The media dimension of an event such as September 11 2001 is very dangerous. Take for example the actions of CNN in this particular context. It played the role of the Ministry of Foreign affairs, of the Pentagon and of the official representative of the White House in addition to its immediate impact on the international press and media in general. It has done so through the information and images that it had drawn according to a scenario created in a way that it could be adopted by the international media discourse (including the Arab media).

It is true audio-visual terrorism. The quick passage of the headline "American under attack" to "America at war" and then to "War against terror" followed by the misleading concept of "justice without frontiers", which was soon abandoned and replaced by the only true and infinite justice of God. Then came the mobilisation of the military arsenal, the departure for Afghanistan, and the fact that Bush junior spoke of "Crusades", a declaration that he tried to rectify later on using the same language as his father, of whom we quote the formulation "American style of life" and that the son turned into "American way of life". This is all to say that if wars in developed countries rest in values the American foreign policy is delimited by a system of clash, of conflicts.

In contrast with Samuel Huntington, famous for his work "The Clash of Civilisations" (I was actually the first to come up with the concept of "first war of civilisation"), my approach is rather one of forecast or prevention. If we want to avoid the clash a dialogue between the North and the South is essential. As Ibn Khaldoun has previously written, the term "war of crusades" as used, although rather temporarily, by George W. Bush in his discourse implies that the victorious imposes his values and very language to the defeated. This currently applies to the countries of the Southern hemisphere and also to the system of the United Nations, which is obviously becoming obsolete.

It is one of the greatest paradoxes that the Security Council unanimously agreed (unusually quickly) to apply article 51 of the UN Charter that authorises the use of force for legitimate self-defence. The same goes for NATO which for the first time in its history made use of article 5 of its Charter that refers to the principle of self-defence. It is as if the decisions of the UN were inspired by those of NATO.

Kofi Anan is in the process of truly burying the United Nations at a time when the United States still have not paid their contribution to the UN (1321 millions at the end of 2000). The general credibility of the United Nations and of the system of international organisations is in constant decline.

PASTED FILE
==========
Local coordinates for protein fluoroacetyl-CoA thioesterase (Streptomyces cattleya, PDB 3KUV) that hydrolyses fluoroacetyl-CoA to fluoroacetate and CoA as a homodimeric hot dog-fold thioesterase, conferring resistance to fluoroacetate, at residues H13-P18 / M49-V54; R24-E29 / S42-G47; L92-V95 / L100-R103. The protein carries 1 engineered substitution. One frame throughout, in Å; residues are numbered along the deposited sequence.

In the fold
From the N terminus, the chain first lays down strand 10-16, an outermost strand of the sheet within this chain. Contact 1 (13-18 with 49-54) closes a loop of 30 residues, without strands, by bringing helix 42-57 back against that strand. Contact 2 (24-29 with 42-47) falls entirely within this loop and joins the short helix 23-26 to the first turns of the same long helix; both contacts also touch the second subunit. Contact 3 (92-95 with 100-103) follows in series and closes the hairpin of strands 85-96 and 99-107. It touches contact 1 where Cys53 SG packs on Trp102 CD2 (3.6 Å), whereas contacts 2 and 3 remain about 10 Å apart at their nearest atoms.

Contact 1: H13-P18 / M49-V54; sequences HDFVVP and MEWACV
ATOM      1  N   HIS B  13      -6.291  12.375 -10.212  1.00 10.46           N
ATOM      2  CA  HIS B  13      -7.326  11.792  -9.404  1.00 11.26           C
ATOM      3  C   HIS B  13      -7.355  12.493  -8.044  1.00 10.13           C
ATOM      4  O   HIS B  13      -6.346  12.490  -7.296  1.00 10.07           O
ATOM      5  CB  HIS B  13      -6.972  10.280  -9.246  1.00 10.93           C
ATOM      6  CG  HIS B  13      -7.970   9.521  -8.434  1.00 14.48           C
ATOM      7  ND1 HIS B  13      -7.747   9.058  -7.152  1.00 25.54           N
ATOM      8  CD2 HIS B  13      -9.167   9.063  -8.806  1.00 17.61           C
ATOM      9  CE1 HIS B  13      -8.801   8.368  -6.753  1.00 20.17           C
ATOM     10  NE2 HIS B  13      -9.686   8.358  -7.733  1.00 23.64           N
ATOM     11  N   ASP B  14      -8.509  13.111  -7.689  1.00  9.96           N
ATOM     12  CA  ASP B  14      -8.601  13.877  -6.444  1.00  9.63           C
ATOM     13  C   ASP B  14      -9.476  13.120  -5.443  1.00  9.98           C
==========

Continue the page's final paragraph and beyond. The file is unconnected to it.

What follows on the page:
The situation is the same in the Arab countries: the representative organisations (governmental or non-governmental) have also lost some of their credibility. This in turn reduces organisations such as the League of Arab States and the Organisation of the Islamic Conference to vain speeches and useless tours of tourism in planes and stays in luxury hotels.

All I can say to those organisations is that the Peoples have understood the game and that if things do not change and the situation is not improved what will happen is worse than what is happening now.

Every soul is precious to the Master of the Universe, whether it is the souls of innocent Americans, of victims of the ethnic cleansing in Bosnia, of the victims of the embargo in Iraq, in Palestine, in Somalia or of the murders of the innocents in Algeria and Vietnam. All the innocent victims will have a place in our memories, not without bitterness and regrets. And the present war will only add up new souls on the list of victims who die in the indifference of the international community.

It is really a shame that all that is happening for mere oil interests or for the undeclared aim of preventing a so-called nuclear balance that would jeopardise eventual interests.

It is also regrettable to associate Islam with terrorism as if the 1500 millions of Muslims in the world were terrorists.

Islam is the religion of the future. It is also the civilisation of the future. If we consider the demographical increase that the Islamic countries are currently experiencing, Muslims will represent 40% of the world's inhabitants at the end of the century.

I am a disciple of Gandhi, strongly attached to the philosophy of non-violence and tolerance in its ethic. As it can be observed in my writings and by the prize that I have established, the "Prize of Cultural Communication North-South", I am a man who has been since a long time calling for a cultural dialogue and for a dialogue between civilisations.

We assume at least two thirds of the responsibility. The fact that we are disinterested in what we call civil society and above all in our Peoples to whom we do not guarantee the context for a decent life, freedom, democracy and human rights. The international community, governmental organisations and non-governmental organisations manifest a total absence in the face of the hegemony of power.

One of the essential characteristics of "prospective" as a science is the predominance of hope when making previsions about the future despite the pessimistic results of the present. Changes can only be assessed in fifty or sixty years. This slice of life is not much in the history of human civilisation. In any case, progress will not be achieved with bombs, war planes and betrayal but with transparency and the convergence of efforts.

The coming victory must find its legitimacy in our faith in the great principles and in good intentions. Actions must be characterised by hard labour and seriousness. As for the so-called "Operation Noble Eagle", it can only be perceived as the beginning of decadence. When a powerful one feels a few weaknesses it tries by all means to hang on to whatever that will help him to stay the strongest. This is exactly what happened when Bush and his government took the decision to go to war and certain European countries let themselves go in the whirlwind of the decision.

We have entered in a stage that marks the beginning of the end of an empire. Only God is eternal.


(Translation of an article published in Arabic in ESSAHIFA September 28 2001, Casablanca)



© TFF & the author 2003